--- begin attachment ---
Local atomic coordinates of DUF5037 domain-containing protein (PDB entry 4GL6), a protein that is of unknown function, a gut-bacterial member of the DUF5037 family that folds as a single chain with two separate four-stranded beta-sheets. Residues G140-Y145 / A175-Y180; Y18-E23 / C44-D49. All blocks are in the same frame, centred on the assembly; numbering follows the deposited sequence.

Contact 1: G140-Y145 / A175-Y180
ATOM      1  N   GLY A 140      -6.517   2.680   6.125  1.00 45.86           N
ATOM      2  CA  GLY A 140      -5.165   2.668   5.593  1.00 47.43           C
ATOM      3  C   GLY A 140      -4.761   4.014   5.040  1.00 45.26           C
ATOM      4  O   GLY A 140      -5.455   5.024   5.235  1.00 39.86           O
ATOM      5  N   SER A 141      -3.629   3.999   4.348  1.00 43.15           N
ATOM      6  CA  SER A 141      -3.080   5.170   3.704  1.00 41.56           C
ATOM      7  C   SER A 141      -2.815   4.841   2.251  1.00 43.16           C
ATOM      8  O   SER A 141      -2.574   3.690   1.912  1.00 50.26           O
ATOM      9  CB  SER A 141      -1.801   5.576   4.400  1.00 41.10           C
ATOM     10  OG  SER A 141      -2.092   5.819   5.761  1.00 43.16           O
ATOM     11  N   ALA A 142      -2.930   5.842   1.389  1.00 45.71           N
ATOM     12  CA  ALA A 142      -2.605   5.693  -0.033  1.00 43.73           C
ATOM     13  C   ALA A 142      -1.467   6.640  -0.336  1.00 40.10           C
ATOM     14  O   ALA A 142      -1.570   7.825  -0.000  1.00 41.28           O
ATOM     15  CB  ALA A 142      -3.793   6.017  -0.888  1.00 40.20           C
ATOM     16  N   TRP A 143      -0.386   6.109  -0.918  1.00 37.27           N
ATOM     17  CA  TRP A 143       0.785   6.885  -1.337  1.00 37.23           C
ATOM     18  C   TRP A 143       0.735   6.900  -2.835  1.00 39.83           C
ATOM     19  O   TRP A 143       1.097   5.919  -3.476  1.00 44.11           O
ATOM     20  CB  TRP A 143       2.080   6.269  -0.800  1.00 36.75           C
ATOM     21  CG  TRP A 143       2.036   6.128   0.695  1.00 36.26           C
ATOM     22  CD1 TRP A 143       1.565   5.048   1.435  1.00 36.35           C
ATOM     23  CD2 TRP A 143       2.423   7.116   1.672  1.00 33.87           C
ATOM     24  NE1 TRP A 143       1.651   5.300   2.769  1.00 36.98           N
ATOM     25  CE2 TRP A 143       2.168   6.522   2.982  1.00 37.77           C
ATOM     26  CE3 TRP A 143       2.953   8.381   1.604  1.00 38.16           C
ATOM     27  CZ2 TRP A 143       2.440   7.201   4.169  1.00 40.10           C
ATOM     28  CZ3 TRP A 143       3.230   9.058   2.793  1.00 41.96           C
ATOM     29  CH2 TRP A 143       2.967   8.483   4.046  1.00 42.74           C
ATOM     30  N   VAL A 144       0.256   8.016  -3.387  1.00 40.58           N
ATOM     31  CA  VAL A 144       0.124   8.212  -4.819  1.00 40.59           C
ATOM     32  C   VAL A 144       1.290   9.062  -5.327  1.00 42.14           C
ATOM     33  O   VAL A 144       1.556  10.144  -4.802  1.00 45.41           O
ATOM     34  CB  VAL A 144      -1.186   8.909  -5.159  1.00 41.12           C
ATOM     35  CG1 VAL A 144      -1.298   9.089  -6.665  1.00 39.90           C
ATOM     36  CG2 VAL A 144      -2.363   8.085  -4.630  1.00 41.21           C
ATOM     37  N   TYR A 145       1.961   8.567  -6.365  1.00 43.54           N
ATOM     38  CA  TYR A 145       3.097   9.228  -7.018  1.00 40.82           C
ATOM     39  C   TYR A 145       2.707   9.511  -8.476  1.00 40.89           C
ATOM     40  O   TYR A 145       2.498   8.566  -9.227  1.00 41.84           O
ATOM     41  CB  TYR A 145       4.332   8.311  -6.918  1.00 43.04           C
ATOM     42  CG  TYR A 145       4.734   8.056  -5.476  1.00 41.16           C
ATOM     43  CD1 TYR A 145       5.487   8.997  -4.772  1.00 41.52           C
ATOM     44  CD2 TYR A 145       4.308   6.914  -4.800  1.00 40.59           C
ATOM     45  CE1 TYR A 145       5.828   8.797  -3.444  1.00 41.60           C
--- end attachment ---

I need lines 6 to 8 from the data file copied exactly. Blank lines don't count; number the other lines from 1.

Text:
ATOM      4  O   GLY A 140      -5.455   5.024   5.235  1.00 39.86           O
ATOM      5  N   SER A 141      -3.629   3.999   4.348  1.00 43.15           N
ATOM      6  CA  SER A 141      -3.080   5.170   3.704  1.00 41.56           C